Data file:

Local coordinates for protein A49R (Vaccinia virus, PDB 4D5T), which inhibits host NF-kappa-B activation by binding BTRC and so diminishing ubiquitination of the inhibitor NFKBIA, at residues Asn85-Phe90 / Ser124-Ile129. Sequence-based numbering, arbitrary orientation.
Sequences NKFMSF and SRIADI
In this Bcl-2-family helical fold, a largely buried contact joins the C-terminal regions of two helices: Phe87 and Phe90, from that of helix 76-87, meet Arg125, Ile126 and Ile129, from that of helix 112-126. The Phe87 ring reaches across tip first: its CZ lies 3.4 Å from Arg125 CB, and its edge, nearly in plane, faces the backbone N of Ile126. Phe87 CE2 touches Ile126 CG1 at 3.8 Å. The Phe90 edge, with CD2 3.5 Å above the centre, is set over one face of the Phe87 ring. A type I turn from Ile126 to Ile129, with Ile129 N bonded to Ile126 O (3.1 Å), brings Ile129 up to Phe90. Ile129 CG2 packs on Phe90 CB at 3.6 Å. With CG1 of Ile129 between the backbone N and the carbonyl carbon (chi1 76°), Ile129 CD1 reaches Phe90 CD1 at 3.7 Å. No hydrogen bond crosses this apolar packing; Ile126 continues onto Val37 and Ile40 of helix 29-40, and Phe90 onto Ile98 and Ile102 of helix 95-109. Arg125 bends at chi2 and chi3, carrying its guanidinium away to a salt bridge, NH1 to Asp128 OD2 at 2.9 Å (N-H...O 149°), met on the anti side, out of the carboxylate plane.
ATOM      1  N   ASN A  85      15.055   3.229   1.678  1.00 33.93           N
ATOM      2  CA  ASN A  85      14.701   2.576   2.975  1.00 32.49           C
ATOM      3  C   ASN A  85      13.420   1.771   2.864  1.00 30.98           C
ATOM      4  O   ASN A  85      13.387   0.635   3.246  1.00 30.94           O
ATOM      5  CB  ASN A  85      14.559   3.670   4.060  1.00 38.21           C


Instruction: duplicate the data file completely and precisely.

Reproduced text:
Local coordinates for protein A49R (Vaccinia virus, PDB 4D5T), which inhibits host NF-kappa-B activation by binding BTRC and so diminishing ubiquitination of the inhibitor NFKBIA, at residues Asn85-Phe90 / Ser124-Ile129. Sequence-based numbering, arbitrary orientation.
Sequences NKFMSF and SRIADI
In this Bcl-2-family helical fold, a largely buried contact joins the C-terminal regions of two helices: Phe87 and Phe90, from that of helix 76-87, meet Arg125, Ile126 and Ile129, from that of helix 112-126. The Phe87 ring reaches across tip first: its CZ lies 3.4 Å from Arg125 CB, and its edge, nearly in plane, faces the backbone N of Ile126. Phe87 CE2 touches Ile126 CG1 at 3.8 Å. The Phe90 edge, with CD2 3.5 Å above the centre, is set over one face of the Phe87 ring. A type I turn from Ile126 to Ile129, with Ile129 N bonded to Ile126 O (3.1 Å), brings Ile129 up to Phe90. Ile129 CG2 packs on Phe90 CB at 3.6 Å. With CG1 of Ile129 between the backbone N and the carbonyl carbon (chi1 76°), Ile129 CD1 reaches Phe90 CD1 at 3.7 Å. No hydrogen bond crosses this apolar packing; Ile126 continues onto Val37 and Ile40 of helix 29-40, and Phe90 onto Ile98 and Ile102 of helix 95-109. Arg125 bends at chi2 and chi3, carrying its guanidinium away to a salt bridge, NH1 to Asp128 OD2 at 2.9 Å (N-H...O 149°), met on the anti side, out of the carboxylate plane.
ATOM      1  N   ASN A  85      15.055   3.229   1.678  1.00 33.93           N
ATOM      2  CA  ASN A  85      14.701   2.576   2.975  1.00 32.49           C
ATOM      3  C   ASN A  85      13.420   1.771   2.864  1.00 30.98           C
ATOM      4  O   ASN A  85      13.387   0.635   3.246  1.00 30.94           O
ATOM      5  CB  ASN A  85      14.559   3.670   4.060  1.00 38.21           C